Cannabis sativa, or marijuana, has been used medicinally for millennia. In the United States, it was part of the published pharmacopeia until 1942, and was still legally available for medical use until 1970, when the Controlled Substances Act was passed. Thereafter, marijuana was classified as a schedule I controlled substance, with a high potential for abuse and no medically recognized use. For 26 years after this law was passed, with limited exceptions, there was no medical role for marijuana in the United States.
Since the Compassionate Use Act of 1996 was passed by popular vote in California, several states have sought to make marijuana available for medical use to qualifying patients. To date, 13 states have voted by popular referendum or passed laws to provide a substantive degree of legal sanction for the medical use of marijuana, the most recent being Michigan in 2008 (Table 1). In only one instance, in South Dakota in 2006, has a state referendum on this issue failed to pass with a majority of the votes cast.
|State||Year||How law was passed||Contact information|
|New Mexico||2007||Legislative vote||http://www.health.state.nm.us/marijuana.html|
|Rhode Island||2006||Legislative vote||http://www.health.state.ri.us/hsr/mmp/index.php|
Nearly 25 percent of the nation's population lives in the 13 states where the use of marijuana for medicinal purposes is allowed: Alaska, California, Colorado, Hawaii, Maine, Michigan, Montana, Nevada, New Mexico, Oregon, Rhode Island, Vermont, and Washington. In California alone, it is estimated that physicians have recommended marijuana to as many as 350,000 patients.1 Another study estimated that 1,000 to 2,000 licensed physicians have authorized the use of medical marijuana for patients in Washington.2 The American Academy of Family Physicians “opposes the use of marijuana except under medical supervision and control for specific medical indications.”3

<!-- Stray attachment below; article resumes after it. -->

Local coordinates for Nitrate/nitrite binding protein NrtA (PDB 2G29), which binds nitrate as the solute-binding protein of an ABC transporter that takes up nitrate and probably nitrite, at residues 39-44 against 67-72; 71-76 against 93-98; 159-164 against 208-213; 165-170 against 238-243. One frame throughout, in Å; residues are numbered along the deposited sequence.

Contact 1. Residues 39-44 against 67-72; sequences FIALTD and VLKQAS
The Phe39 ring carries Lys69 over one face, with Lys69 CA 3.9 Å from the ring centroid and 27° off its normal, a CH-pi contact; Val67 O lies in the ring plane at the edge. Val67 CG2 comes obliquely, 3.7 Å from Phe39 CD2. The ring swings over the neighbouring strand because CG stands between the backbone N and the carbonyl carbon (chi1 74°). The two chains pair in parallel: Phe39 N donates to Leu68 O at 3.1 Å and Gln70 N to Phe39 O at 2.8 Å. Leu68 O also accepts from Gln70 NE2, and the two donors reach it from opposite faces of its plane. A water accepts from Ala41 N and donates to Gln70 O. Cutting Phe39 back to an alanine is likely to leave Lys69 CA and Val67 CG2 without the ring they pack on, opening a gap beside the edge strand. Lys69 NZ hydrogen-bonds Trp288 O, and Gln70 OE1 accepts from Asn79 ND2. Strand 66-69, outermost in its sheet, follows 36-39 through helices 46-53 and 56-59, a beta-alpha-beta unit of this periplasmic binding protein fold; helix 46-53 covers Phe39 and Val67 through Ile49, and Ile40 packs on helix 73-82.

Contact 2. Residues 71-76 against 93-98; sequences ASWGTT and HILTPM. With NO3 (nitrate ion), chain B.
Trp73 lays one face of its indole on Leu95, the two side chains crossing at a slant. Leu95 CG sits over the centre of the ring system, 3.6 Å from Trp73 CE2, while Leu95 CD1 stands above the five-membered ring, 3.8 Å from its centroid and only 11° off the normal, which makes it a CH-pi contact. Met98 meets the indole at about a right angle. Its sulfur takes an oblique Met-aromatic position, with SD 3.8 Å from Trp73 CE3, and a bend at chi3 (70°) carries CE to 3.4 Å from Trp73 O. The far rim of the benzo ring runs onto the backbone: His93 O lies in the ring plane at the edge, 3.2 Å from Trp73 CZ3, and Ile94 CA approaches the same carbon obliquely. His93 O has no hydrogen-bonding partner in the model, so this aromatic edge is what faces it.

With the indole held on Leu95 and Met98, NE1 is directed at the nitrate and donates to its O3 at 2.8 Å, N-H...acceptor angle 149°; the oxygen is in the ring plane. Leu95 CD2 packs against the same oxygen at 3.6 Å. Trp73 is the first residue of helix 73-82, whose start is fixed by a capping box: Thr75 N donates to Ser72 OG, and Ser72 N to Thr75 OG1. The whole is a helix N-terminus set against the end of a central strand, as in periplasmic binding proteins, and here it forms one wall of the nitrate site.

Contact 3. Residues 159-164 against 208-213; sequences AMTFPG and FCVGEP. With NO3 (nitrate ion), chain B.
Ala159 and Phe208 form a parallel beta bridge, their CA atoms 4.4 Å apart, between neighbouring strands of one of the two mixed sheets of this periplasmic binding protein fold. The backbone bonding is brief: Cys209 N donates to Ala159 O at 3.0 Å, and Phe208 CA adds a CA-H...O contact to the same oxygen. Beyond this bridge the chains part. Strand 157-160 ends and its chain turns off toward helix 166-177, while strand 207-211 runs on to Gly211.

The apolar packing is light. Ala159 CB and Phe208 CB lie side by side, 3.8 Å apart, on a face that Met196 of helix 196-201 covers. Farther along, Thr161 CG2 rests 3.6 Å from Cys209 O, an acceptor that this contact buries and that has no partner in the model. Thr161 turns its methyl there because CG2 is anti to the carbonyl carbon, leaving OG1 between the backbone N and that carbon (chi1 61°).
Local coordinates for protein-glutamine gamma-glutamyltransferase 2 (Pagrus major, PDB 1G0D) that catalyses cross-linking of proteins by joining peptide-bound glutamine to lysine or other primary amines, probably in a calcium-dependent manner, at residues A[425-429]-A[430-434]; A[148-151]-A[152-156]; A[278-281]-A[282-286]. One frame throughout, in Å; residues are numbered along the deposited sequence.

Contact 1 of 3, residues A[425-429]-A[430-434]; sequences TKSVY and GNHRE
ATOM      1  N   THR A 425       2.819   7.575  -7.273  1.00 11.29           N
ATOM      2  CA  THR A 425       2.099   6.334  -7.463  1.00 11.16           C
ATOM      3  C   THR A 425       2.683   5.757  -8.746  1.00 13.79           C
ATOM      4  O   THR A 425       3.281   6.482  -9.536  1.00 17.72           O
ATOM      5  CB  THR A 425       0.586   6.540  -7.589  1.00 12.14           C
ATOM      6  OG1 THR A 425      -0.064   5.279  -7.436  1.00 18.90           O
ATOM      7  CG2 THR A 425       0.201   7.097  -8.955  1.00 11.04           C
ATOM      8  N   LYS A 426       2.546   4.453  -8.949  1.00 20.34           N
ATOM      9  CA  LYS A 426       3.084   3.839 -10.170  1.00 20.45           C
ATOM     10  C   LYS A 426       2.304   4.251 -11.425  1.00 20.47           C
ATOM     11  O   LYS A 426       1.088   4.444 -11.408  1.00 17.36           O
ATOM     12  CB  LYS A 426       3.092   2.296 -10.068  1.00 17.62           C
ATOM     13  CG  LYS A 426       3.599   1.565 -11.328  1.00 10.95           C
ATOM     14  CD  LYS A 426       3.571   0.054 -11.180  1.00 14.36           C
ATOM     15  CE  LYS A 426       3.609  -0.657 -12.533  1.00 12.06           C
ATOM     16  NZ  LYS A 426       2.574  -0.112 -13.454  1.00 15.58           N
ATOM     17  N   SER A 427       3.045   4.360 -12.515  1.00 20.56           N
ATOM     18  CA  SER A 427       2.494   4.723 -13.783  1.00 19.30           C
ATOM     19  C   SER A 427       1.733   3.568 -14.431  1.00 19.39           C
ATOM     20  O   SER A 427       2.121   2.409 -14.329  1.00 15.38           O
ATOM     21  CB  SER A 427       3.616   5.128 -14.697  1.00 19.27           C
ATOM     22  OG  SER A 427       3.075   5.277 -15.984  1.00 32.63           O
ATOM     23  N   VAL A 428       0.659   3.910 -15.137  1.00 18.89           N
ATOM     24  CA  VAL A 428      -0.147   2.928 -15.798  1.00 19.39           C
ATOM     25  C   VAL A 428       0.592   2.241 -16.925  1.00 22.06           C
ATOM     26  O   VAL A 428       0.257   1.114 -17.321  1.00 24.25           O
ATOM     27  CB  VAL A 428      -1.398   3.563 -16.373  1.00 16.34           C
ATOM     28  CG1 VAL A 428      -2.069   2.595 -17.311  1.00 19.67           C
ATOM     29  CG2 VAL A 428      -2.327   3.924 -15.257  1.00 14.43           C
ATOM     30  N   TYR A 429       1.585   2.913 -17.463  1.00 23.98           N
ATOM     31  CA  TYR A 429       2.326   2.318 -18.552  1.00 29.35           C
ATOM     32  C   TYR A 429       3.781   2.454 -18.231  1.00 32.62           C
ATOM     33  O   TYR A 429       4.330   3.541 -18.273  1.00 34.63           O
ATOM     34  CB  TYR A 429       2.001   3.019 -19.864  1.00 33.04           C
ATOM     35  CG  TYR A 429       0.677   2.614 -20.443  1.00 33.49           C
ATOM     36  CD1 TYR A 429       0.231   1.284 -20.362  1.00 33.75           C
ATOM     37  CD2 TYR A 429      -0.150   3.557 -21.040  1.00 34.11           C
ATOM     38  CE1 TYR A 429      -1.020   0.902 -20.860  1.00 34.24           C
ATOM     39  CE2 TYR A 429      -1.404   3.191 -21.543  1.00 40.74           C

Medicolegal and political issues tend to overshadow the science and the medicine of marijuana use. It should be noted that although some states have tried to liberalize medical access to marijuana, the federal government remains firm in its stance: marijuana is a schedule I controlled substance and is monitored by the U.S. Drug Enforcement Administration (DEA). The U.S. Food and Drug Administration has issued statements decidedly opposed to the medical use of marijuana.4 In the 2005 decision Gonzales v. Raich, the U.S. Supreme Court upheld the right of the federal government to maintain the schedule I classification. On the other hand, the court has also implicitly maintained that state initiatives on marijuana use should not be preempted by federal law. Recently, U.S. Attorney General Eric Holder, Jr., said that the DEA will not raid dispensaries of marijuana. It is anticipated that the Obama administration will look more favorably on the issue of medical marijuana than previous administrations have.
Studies on marijuana used medicinally as opposed to recreationally are lacking; this is, at least in part, because of the current scheduling of the drug. However, the available evidence shows that marijuana is effective in the treatment of chronic pain, spasticity resulting from various diseases (including multiple sclerosis), severe nausea, anorexia and wasting, glaucoma, and seizure disorders.5,6 Each state that allows the medical use of marijuana has ratified its own set of approved indications ( Online Table A). There is reasonable concern about the safety profile, and some evidence that significant adverse effects must be taken into account. These include acute cardiovascular and psychogenic effects, such as anxiety, as well as long-term effects related to smoking, such as chronic lung disease and cancers.7-10 The issue of whether marijuana smoke is less carcinogenic than cigarette smoke is debatable.11
Resources on the medical uses of marijuana are listed in Online Table B. These include research and science, where they exist, into the subject, as well as information about individual states' approaches to the use of marijuana, ranging from indications for which it is approved to details about how patients can obtain it and how much they may possess. Physicians should become familiar with their own state's laws, because the details for how marijuana can be recommended vary from state to state.